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How tackling harassment leads to more harassment




A viral video called
A viral video called "10 Hours of Walking in NYC as a Woman" shows the harassment a woman faces walking the streets of New York. Most of the men who street-harass, catcall, yell and follow the woman are black and Latino.
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By now you've probably seen the viral video of a woman walking the streets of New York City, getting catcalled by a countless number of men.

What you maybe haven't seen is the angry response to it.

Here's one example on YouTube by a user named Hadrian Hughes: "What a rude, ungrateful b----. Apparently people speaking to you is harassment now. Well, I have news for you, with that attitude you're gonna die lonely."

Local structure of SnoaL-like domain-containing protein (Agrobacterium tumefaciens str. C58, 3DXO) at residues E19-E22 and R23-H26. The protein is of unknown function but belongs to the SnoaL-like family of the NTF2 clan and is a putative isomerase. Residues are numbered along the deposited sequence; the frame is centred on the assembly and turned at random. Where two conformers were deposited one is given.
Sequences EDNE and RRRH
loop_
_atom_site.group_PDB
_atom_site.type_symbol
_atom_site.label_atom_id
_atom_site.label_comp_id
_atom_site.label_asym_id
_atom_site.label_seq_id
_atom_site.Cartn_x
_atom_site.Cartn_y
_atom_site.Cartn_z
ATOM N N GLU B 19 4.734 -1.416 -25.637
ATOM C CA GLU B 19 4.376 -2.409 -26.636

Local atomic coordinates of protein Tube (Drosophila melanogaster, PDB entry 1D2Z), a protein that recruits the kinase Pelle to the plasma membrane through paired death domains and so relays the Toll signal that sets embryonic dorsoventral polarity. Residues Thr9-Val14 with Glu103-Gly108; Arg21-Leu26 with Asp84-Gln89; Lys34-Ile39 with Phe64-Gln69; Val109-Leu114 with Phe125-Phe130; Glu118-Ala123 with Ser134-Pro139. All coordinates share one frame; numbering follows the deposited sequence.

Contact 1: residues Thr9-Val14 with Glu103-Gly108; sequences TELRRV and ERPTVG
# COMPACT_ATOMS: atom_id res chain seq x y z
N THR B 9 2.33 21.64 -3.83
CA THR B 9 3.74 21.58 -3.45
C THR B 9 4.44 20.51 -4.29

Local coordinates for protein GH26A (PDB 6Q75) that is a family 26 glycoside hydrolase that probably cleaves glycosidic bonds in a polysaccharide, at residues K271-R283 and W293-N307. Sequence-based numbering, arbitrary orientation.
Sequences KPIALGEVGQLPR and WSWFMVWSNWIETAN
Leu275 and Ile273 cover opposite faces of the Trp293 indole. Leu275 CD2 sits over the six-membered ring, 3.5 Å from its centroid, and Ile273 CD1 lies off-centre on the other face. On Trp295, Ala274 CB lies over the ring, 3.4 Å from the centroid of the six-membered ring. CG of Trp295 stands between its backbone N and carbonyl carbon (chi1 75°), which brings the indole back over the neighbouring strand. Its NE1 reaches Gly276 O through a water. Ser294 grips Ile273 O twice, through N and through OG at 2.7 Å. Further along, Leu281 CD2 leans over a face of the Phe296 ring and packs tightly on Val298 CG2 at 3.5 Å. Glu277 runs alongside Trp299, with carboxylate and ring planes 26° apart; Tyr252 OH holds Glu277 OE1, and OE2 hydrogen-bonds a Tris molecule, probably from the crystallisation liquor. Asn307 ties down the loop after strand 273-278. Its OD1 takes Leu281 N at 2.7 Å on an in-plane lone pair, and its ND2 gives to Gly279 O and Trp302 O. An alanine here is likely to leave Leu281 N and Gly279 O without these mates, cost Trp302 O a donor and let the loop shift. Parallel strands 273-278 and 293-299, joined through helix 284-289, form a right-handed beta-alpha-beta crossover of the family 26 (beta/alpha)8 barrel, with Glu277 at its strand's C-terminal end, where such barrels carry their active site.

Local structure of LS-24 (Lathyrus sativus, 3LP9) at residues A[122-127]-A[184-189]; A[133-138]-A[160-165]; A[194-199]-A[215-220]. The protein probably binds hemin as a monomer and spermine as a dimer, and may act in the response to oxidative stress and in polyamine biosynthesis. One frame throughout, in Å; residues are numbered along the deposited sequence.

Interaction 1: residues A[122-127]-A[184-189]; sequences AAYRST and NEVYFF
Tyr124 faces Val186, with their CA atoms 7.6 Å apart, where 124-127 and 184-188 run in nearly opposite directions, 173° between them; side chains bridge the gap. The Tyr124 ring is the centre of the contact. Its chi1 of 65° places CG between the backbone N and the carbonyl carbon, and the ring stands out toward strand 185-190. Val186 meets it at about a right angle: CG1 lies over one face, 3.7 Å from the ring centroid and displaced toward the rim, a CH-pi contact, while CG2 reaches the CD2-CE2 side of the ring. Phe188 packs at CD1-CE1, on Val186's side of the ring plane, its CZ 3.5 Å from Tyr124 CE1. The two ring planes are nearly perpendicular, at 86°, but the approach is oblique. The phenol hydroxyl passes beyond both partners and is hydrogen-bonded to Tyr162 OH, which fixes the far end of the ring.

While there's disagreement about whether or not what the woman faced was harassment, responses like this highlight a problem: the topic of harassment or sexism can elicit responses that are angry and threatening.

Another example is #GamerGate, an online debate that's centrally about misogyny in video game culture.

Feminist game critics like Anita Sarkeesian have received rape and death threats, bomb scares at events where they're speaking, and more

Anna North, staff editor for the NY Times, explains that the vitriol often quashes any meaningful discussion and intimidates women to staying silent.

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